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NCJ Number: 65287 Find in a Library
Title: ADMISSIBILITY OF RECORDS OF INTERVIEW
Journal: CRIMINAL LAW JOURNAL  Volume:2  Issue:3  Dated:(1978)  Pages:136-157
Author(s): P BUTT; J RITCHIE
Date Published: 1978
Page Count: 22
Format: Article
Language: English
Country: Australia
Annotation: THE RULES GOVERNING THE ADMISSIBILITY OF RECORDS OF INTERVIEW OF ACCUSED PERSONS IN AUSTRALIA ARE DISCUSSED; RECENT PROPOSALS FOR REFORM IN THIS AREA ARE HIGHLIGHTED.
Abstract: THE QUESTION OF THE ADMISSIBILITY OF RECORDS OF INTERVIEW WAS RAISED IN ENGLAND IN 1831 BUT WAS NOT ADDRESSED IN AN AUSTRALIAN DECISION UNTIL 1950. AT THAT TIME THE VICTORIAN SUPREME COURT HANDED DOWN JUDGMENT IN R. V KERR (NO. 1). AT THE HEART OF THE DECISION IS THE PREMISE THAT, FOR THE RECORD TO BE ADMISSIBLE, THE ACCUSED MUST HAVE 'ADOPTED' IT. BECAUSE THE POLICE PRACTICE OF COMPILING RECORDS OF INTERVIEWS CONDUCTED WITH ACCUSED PERSONS IS WIDELY FOLLOWED IN ALL AUSTRALIAN JURISDICTIONS, THE ISSUE OF WHAT CONSTITUTES ADOPTION SHOULD BE CONSIDERED. WHEN THE ACCUSED SIGNS THE RECORD OR INDICATES WHILE READING THAT HE ACCEPTS IT HE THEREBY ADOPTS IT. IT DOES NOT MATTER THAT THE RECORD IS IN A LANGUAGE THE ACCUSED CANNOT READ, AS HELD IN R. V. ZEMA (1970). AUSTRALIAN LAW AS TO ADMISSIBILITY HAS PRIMARILY BEEN DEVELOPED BY THE COURTS OF THE STATES. PROPOSALS FOR REFORM OF THE PRESENT LAW AND PRACTICE RELATING TO RECORDS OF INTERVIEW, PARTICULARLY IN THE COMMONWEALTH CRIMINAL INVESTIGATION BILL 1977, HAVE BEEN MADE TO ENSURE THE RELIABILITY OF CONFESSIONAL MATERIAL PLACED BEFORE THE COURT. FOUR BASIC SAFEGUARDS ARE SUGGESTED. FIRST, INTERVIEWS COULD BE SOUND RECORDED, OBVIATING THE NEED FOR ADOPTION OF THE INTERVIEW BY THE ACCUSED. SECOND, AN INDEPENDENT THIRD PARTY COULD BE REQUIRED AT THE INTERROGATION. THIRD, THE RECORD COULD BE VERIFIED BY A 'PRESCRIBED PERSON,' SOMEONE DESIGNATED AS AN APPROPRIATE WITNESS. FINALLY, EVEN IF THESE SUGGESTED PROCEDURES COULD NOT BE FOLLOWED, A WRITTEN RECORD OF WHAT TRANSPIRED DURING THE POLICE INTERVIEW SHOULD BE KEPT. IF THESE SUGGESTIONS ARE FOLLOWED, THERE SHOULD BE A GREAT REDUCTION IN ARGUMENTS BETWEEN PROSECUTION AND DEFENSE ABOUT WHAT HAPPENED DURING THE INTERROGATION. FOOTNOTES AND AN APPENDIX ARE PROVIDED IN THE ARTICLE. (LWM)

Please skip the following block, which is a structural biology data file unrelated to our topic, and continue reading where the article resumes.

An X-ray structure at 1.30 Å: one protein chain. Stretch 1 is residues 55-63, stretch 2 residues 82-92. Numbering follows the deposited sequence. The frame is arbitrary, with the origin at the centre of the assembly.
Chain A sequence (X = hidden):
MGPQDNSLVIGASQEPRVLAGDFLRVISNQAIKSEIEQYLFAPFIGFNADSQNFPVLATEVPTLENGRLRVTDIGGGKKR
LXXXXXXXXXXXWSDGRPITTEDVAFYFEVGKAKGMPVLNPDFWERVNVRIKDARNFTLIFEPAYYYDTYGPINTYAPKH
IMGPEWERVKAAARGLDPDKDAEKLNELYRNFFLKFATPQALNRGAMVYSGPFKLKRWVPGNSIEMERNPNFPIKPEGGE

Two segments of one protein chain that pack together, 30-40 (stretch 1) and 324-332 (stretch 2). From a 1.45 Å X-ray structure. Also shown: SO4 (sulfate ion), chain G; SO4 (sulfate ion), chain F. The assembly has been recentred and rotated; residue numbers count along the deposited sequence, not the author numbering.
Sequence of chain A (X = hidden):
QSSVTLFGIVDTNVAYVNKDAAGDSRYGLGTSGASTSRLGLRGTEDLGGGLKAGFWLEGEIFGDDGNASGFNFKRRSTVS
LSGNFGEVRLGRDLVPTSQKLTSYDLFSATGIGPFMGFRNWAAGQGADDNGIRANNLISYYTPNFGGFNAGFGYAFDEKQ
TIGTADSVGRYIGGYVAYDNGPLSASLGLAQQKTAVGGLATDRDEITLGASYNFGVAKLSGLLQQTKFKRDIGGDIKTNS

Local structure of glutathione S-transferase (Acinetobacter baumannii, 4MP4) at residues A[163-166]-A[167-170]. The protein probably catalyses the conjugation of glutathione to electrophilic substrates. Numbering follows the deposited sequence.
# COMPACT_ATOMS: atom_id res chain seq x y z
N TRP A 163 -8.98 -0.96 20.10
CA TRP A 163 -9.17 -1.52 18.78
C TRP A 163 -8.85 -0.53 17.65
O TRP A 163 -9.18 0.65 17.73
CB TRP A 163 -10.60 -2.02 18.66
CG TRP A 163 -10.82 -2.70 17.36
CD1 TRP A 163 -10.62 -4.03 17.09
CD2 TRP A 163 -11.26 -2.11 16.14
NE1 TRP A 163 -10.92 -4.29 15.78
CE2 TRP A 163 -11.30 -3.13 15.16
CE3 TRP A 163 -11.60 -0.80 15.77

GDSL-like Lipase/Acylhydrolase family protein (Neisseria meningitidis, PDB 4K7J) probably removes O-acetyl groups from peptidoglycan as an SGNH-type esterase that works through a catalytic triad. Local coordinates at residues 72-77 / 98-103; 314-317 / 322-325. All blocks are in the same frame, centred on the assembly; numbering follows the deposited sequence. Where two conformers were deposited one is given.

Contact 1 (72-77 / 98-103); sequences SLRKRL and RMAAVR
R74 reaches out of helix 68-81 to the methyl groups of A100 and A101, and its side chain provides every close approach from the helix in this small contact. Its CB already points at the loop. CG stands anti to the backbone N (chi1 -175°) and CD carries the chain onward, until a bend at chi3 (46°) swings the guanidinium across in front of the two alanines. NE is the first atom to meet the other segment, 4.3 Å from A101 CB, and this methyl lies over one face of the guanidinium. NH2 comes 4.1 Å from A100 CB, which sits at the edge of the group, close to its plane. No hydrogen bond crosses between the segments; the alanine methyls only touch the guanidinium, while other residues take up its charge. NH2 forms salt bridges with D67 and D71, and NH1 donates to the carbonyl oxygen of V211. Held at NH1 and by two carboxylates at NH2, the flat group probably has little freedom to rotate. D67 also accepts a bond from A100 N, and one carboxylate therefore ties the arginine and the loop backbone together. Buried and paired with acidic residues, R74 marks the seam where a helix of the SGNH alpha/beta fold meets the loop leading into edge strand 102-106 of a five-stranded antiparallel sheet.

Index Term(s): Australia; Evidence; Interview and interrogation; Law reform; Rules of evidence; Suspect interrogation
To cite this abstract, use the following link:
http://www.ncjrs.gov/App/publications/abstract.aspx?ID=65287

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